That’s not to claim that anyone should fling posthaste into the arms of an invisible God or any religious cult simply because science has proven so prissily bankrupt as a guide to what’s here and what’s there (here and there seem increasingly to be the same thing). Helium-filled New Age unfortunates are steadily chattering away on television to warn us about that. Yet if nothing else, an honest, well-informed creature must now acknowledge that the world — the universe of physical objects, forces, and actions above, within, or below the range of human or instrumental vision — far surpasses in extent and wonder what we can see and absorb.

But if anyone with a persistent curiosity about faith, anyone who has lacked a sane early grounding in one of the central faiths of his or her culture, were to ask me where to go to begin to understand the inevitability of belief and its mixed rewards (faith is more difficult than unbelief), I’d suggest two initial courses, each to be pursued with quiet steadiness. First, begin to read the sacred texts of your native culture. For the majority of Americans, those texts would include the Christian Bible (which includes the Hebrew scriptures).

Simultaneously, begin to read the thoughts of the great believing minds. For you, friend, those would include a concentration on the actual words of Jesus as preserved in the four Gospels of Matthew, Mark, Luke, and John and then an awareness of the lives and works of figures (among hundreds) such as Francis of Assisi, Søren Kierkegaard, Albert Schweitzer, Simone Weil, W. H. Auden, Dorothy Day, and Flannery O’Connor.

Second, considering that your family will have reared you in a world deep in the knowledge and the resonance of the arts, I’d urge you and others to immerse yourself in the lives and works of the great believing musicians and painters — such witnesses as the preservers of Gregorian chant, Giotto and Michelangelo, Palestrina, Rembrandt, Bach and Handel, Mozart and Beethoven, Van Gogh and Rouault, Messiaen and Pärt. None of those believers was a fool nor a mere hired hand of the pope nor some prince with an idle and unadorned chapel.

On the contrary, the inspiration of their work, the craft it employs, the makers’ surviving personal statements, show them to be intellectually and emotionally tough-minded and trustworthy — and I’ve omitted the whole world of poetry, which is, if anything, even more bountiful than music and painting. The same advice can be given for virtually all the world’s religions, freighted as they are with glorifications of the mystery and presence and the dreaded absence of God, though the artists of Judaism and Islam (because of their prohibitions against the portrayal of living things) have brilliantly concentrated their findings in such nonvisual forms as prophecy, poetry, and music.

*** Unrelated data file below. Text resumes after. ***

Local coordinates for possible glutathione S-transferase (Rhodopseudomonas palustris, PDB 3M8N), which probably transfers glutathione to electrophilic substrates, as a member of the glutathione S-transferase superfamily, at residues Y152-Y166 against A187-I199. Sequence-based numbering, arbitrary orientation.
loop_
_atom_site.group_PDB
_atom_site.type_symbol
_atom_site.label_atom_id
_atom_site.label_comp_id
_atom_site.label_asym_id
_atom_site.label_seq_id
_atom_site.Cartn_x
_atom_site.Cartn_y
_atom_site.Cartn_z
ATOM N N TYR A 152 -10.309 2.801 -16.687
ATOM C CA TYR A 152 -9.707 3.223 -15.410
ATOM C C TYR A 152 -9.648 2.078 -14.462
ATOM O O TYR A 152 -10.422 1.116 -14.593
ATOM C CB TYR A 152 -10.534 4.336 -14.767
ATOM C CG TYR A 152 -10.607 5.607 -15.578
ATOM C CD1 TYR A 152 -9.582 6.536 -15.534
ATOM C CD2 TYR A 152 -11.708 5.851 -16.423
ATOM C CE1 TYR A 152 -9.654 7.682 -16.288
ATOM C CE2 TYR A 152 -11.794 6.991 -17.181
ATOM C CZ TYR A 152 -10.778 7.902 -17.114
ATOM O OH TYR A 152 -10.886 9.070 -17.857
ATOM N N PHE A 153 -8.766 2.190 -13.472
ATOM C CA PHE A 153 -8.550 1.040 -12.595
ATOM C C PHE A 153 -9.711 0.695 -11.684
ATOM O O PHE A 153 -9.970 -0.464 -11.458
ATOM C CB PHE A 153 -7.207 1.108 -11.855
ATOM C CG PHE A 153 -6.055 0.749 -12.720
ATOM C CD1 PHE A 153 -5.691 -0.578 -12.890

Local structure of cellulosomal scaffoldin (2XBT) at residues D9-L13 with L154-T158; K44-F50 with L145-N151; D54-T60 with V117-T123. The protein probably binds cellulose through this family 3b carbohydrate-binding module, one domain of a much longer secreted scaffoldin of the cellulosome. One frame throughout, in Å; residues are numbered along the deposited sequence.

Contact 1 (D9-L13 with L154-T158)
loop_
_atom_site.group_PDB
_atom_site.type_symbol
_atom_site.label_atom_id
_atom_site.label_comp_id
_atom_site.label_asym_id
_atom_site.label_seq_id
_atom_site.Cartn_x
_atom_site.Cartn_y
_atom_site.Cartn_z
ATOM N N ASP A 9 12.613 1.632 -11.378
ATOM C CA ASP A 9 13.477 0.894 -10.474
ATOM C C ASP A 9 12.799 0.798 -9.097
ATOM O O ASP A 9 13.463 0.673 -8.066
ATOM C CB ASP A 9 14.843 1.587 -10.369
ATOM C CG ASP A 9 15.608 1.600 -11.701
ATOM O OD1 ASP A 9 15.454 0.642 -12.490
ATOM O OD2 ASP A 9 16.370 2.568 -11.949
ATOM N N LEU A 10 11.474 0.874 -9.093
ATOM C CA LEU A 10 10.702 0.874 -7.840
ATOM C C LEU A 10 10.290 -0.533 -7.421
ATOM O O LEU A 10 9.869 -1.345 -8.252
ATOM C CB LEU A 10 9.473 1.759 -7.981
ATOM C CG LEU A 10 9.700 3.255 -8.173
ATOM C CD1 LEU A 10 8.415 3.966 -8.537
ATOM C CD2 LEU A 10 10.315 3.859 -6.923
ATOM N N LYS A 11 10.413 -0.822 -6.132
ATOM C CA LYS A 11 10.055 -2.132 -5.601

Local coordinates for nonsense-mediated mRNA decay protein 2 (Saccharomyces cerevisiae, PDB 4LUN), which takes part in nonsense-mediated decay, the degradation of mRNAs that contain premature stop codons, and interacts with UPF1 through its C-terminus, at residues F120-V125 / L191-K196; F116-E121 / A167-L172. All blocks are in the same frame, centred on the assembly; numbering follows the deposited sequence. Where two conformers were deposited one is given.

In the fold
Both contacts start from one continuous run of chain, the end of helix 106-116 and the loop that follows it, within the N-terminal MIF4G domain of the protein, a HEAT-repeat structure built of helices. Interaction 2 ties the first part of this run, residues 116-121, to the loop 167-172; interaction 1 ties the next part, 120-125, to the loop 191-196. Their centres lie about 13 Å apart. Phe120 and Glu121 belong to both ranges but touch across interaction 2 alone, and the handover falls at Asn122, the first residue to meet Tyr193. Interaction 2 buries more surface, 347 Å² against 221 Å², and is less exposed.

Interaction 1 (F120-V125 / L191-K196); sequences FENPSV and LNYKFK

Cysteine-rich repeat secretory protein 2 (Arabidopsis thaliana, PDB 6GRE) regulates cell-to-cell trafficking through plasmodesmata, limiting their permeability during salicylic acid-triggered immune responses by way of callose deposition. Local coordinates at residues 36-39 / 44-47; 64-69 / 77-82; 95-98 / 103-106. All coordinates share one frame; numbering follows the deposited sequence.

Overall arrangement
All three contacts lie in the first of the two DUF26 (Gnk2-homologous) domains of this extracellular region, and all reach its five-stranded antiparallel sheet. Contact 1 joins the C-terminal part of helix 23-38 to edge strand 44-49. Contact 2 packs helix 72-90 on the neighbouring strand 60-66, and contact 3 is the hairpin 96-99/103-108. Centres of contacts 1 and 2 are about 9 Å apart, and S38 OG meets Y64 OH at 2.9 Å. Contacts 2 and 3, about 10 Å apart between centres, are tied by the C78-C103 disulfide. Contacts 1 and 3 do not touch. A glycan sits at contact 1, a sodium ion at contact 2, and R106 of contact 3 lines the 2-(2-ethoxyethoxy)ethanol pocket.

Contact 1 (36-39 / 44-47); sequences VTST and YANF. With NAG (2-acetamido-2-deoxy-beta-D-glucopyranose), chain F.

While you’re reading and listening, you might want to try — if you never have — speaking short sentences to the air around you (be sure no one is watching; people have been carted off for less). Call the air God if you can, though it’s not a god; and state as honestly as possible some immediate need, some hope for guidance. With luck and further effort, your sentences will grow less self-obsessed. They may even begin to express occasional thanks. For long months you may get no trace of notice or reply. In time, however, you may hear answers on the same scale as that on which we measure the masters I’ve just named. And if an answer comes, you can be almost sure it wasn’t simply the air that answered.

There are numerous possible next steps. You might want to begin frequenting spaces that have a natural benignity for you — whether it’s the lobby of Grand Central Station or a quiet corner church or a one-man fire-watch tower high above some primal forest. You might begin to talk about your findings with some friend whom you suspect of having similar curiosities. You might commit some part of your time to working with the wretched of your neighborhood or town — the homeless, hungry, abused, the unloved whom most religions insist that we comfort. You might want to try attending some regular religious ceremonies. If they fail you, go back to yourself and the ambient air.

Soon or late, you’ll likely get some response from that space to which you first spoke. It may say what it’s said to many good people: “There’s nothing here but atoms of air. Get a life.” It may also say what it’s said persuasively to even more of the earth’s human beings: “Keep talking. Learn how. You’re listened to. One day you may hear me, should I need or want you.”

You may, in short — and finally, my valued young friend — have begun to speak with and to hear from the truth, some form of the truth that wears many masks for its likely sole face.

Yours in hope,


Reynolds Price, a Rhodes scholar, is currently James B. Duke Professor of English at Duke University. His novel A Long and Happy Life won the William Faulkner Award in 1962. He wrote “The Unbeatable Lightness of Keyboards ” for Big Issue III.